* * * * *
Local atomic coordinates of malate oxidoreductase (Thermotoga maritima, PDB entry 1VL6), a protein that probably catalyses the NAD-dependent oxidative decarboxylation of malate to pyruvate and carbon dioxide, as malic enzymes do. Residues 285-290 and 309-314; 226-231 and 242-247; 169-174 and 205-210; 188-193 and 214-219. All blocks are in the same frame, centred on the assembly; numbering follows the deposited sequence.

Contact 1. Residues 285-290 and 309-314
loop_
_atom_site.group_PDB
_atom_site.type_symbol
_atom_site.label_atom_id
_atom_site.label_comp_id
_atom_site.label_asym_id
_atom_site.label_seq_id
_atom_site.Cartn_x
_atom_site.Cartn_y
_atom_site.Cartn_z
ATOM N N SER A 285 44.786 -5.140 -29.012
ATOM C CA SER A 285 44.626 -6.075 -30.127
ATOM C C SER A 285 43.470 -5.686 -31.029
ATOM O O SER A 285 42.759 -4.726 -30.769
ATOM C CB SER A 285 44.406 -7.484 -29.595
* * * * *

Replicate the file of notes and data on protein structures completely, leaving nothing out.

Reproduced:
Local atomic coordinates of malate oxidoreductase (Thermotoga maritima, PDB entry 1VL6), a protein that probably catalyses the NAD-dependent oxidative decarboxylation of malate to pyruvate and carbon dioxide, as malic enzymes do. Residues 285-290 and 309-314; 226-231 and 242-247; 169-174 and 205-210; 188-193 and 214-219. All blocks are in the same frame, centred on the assembly; numbering follows the deposited sequence.

Contact 1. Residues 285-290 and 309-314
loop_
_atom_site.group_PDB
_atom_site.type_symbol
_atom_site.label_atom_id
_atom_site.label_comp_id
_atom_site.label_asym_id
_atom_site.label_seq_id
_atom_site.Cartn_x
_atom_site.Cartn_y
_atom_site.Cartn_z
ATOM N N SER A 285 44.786 -5.140 -29.012
ATOM C CA SER A 285 44.626 -6.075 -30.127
ATOM C C SER A 285 43.470 -5.686 -31.029
ATOM O O SER A 285 42.759 -4.726 -30.769
ATOM C CB SER A 285 44.406 -7.484 -29.595